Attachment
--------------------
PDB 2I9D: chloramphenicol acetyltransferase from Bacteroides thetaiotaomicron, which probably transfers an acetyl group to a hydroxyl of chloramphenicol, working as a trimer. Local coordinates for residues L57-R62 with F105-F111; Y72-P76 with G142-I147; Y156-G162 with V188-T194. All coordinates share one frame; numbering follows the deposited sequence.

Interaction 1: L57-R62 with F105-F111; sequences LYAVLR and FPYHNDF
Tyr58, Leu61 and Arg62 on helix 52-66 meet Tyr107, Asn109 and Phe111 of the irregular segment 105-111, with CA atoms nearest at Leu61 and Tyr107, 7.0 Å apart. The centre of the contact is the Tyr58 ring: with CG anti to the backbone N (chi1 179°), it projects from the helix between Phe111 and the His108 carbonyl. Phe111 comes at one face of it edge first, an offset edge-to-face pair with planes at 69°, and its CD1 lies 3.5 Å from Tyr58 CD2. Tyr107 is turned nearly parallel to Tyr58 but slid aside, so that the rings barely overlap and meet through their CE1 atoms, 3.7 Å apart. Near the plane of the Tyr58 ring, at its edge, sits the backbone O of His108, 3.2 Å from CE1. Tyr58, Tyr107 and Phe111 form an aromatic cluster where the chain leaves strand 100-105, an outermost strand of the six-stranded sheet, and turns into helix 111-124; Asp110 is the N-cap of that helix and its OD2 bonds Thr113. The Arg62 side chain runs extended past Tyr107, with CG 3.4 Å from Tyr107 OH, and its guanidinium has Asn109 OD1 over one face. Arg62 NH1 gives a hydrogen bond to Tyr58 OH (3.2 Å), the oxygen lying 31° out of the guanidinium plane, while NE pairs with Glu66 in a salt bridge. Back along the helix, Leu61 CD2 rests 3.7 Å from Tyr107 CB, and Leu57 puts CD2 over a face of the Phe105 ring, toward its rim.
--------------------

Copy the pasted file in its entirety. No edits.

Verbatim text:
PDB 2I9D: chloramphenicol acetyltransferase from Bacteroides thetaiotaomicron, which probably transfers an acetyl group to a hydroxyl of chloramphenicol, working as a trimer. Local coordinates for residues L57-R62 with F105-F111; Y72-P76 with G142-I147; Y156-G162 with V188-T194. All coordinates share one frame; numbering follows the deposited sequence.

Interaction 1: L57-R62 with F105-F111; sequences LYAVLR and FPYHNDF
Tyr58, Leu61 and Arg62 on helix 52-66 meet Tyr107, Asn109 and Phe111 of the irregular segment 105-111, with CA atoms nearest at Leu61 and Tyr107, 7.0 Å apart. The centre of the contact is the Tyr58 ring: with CG anti to the backbone N (chi1 179°), it projects from the helix between Phe111 and the His108 carbonyl. Phe111 comes at one face of it edge first, an offset edge-to-face pair with planes at 69°, and its CD1 lies 3.5 Å from Tyr58 CD2. Tyr107 is turned nearly parallel to Tyr58 but slid aside, so that the rings barely overlap and meet through their CE1 atoms, 3.7 Å apart. Near the plane of the Tyr58 ring, at its edge, sits the backbone O of His108, 3.2 Å from CE1. Tyr58, Tyr107 and Phe111 form an aromatic cluster where the chain leaves strand 100-105, an outermost strand of the six-stranded sheet, and turns into helix 111-124; Asp110 is the N-cap of that helix and its OD2 bonds Thr113. The Arg62 side chain runs extended past Tyr107, with CG 3.4 Å from Tyr107 OH, and its guanidinium has Asn109 OD1 over one face. Arg62 NH1 gives a hydrogen bond to Tyr58 OH (3.2 Å), the oxygen lying 31° out of the guanidinium plane, while NE pairs with Glu66 in a salt bridge. Back along the helix, Leu61 CD2 rests 3.7 Å from Tyr107 CB, and Leu57 puts CD2 over a face of the Phe105 ring, toward its rim.